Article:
by Peyton Hart
November 11, 2019

WAR, WHAT IS IT GOOD FOR? ABSOLUTELY NOTHING! Not only is this a great song by Edwin Starr, it is also a train of thought that many people share and believe in. Some of these people include MLK, the soldiers who wrote home during the war in the “Letters Home from Vietnam” documentary, and Edwin Starr along with other musicians. By using the different points of view of people in the war, not in the war, and those that come from a religious background, it is possible to analyze the impact war has on individuals. It can also help to analyze why many people believe war solves nothing and that non-violent direct action is a better method of approaching and resolving political issues.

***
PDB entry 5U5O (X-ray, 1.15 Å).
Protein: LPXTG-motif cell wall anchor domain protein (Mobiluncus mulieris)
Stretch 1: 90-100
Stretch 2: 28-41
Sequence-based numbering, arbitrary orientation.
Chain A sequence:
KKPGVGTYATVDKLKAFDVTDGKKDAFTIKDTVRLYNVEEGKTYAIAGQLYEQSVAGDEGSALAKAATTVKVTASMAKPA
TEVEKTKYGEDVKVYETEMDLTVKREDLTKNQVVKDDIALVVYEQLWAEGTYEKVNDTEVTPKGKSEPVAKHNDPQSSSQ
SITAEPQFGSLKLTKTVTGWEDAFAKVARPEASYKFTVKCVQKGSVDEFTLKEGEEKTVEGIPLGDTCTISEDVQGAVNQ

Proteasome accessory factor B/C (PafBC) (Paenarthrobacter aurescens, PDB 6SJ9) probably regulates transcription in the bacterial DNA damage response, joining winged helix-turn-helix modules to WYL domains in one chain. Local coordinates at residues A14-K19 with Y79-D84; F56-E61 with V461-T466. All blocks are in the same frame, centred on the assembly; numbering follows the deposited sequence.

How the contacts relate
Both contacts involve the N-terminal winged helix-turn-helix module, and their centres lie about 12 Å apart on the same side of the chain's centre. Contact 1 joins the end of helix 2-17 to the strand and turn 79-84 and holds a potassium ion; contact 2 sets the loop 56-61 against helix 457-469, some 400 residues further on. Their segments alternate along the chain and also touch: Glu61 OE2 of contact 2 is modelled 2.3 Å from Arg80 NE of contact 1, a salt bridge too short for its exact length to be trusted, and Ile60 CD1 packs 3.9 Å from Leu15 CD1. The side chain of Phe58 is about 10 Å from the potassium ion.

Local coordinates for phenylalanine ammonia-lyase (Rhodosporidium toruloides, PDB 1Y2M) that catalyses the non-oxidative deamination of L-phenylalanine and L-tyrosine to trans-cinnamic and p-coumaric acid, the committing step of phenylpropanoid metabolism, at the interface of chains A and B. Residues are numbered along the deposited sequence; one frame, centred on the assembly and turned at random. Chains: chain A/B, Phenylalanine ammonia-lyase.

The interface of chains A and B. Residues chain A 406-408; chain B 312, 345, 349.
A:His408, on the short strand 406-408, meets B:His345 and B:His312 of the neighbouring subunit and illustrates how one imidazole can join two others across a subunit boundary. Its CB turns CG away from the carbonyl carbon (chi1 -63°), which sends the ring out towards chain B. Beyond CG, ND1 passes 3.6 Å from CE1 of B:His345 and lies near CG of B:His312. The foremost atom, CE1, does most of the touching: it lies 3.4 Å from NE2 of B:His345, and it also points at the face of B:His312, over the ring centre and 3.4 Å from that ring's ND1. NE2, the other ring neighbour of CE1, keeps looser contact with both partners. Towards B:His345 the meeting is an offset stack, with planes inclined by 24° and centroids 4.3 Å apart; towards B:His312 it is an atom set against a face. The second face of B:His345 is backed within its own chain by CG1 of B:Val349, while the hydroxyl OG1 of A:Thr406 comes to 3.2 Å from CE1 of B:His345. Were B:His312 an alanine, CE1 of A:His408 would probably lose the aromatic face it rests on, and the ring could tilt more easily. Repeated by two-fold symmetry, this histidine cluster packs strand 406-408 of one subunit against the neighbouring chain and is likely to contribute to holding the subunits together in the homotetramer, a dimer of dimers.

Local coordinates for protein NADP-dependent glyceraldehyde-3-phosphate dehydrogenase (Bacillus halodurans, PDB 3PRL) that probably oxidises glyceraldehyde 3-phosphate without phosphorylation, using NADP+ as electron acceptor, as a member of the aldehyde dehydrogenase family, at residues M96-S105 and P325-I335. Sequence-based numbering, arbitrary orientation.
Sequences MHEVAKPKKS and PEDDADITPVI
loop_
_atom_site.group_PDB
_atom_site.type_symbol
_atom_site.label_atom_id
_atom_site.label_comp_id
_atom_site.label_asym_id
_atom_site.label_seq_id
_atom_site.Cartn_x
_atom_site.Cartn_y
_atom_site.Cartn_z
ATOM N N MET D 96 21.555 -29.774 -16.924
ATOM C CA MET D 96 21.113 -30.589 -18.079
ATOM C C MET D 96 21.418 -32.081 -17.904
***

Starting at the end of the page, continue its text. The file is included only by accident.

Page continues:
It may come as a surprise to many, or it may not, to realize that some of the biggest objectors to war are those who have actually served. Whilst watching “Letters Home from Vietnam,” it was clear to see that once the men in the army realized what war was really like, they no longer wanted to be there. The men told stories of how their friends in the war were being killed, how they missed home, and how they thought that the war would never end. Although the letters were read out loud by actors, the pain and hopelessness they felt can be heard in their writing. The effect the war was having on these men and women was clear, their lives were being not only taken in a literal sense but also in a spiritual and moral sense. The war was making these men and women go insane, one even wrote, “I’m writing because I have to, or I’d go out of my mind.” Another wrote, “For a while as I read your letters, I am a normal person. I am not killing people or worried about being killed.”  These were written at the beginning of the war, and already you can begin to notice the helplessness and fear these men and women must have been feeling and the effect the war was already starting to have on them. It is already quite obvious from this early on in the war that morale was low and continuing to decline as the war progressed. The letters began to get even more hopeless and sad, “We’re all scared. One can see this emotion in the eyes of each individual.” Finally, the most hopeless writings came from the end of the war, although most men were going home and they were all very excited, the fear and frustrations they had faced throughout the war until that point still remained. The men began to question why they were even fighting this war, “I’ve been seeing too many guys getting messed up, and I still can’t understand it. It’s not that I can’t understand this war. It’s just that I can’t understand war, period.” Not understanding war and why the men were fighting in wars seemed to be a common theme throughout some of the letters, “You just sort of sit back and ask yourself, why? What the hell is this going to prove?” All of the quotes I have mentioned thus far have all shown the impact that war has had on the morality of the men and women fighting in the wars, and they have also shown that even the people participating in the wars don’t understand why they must fight.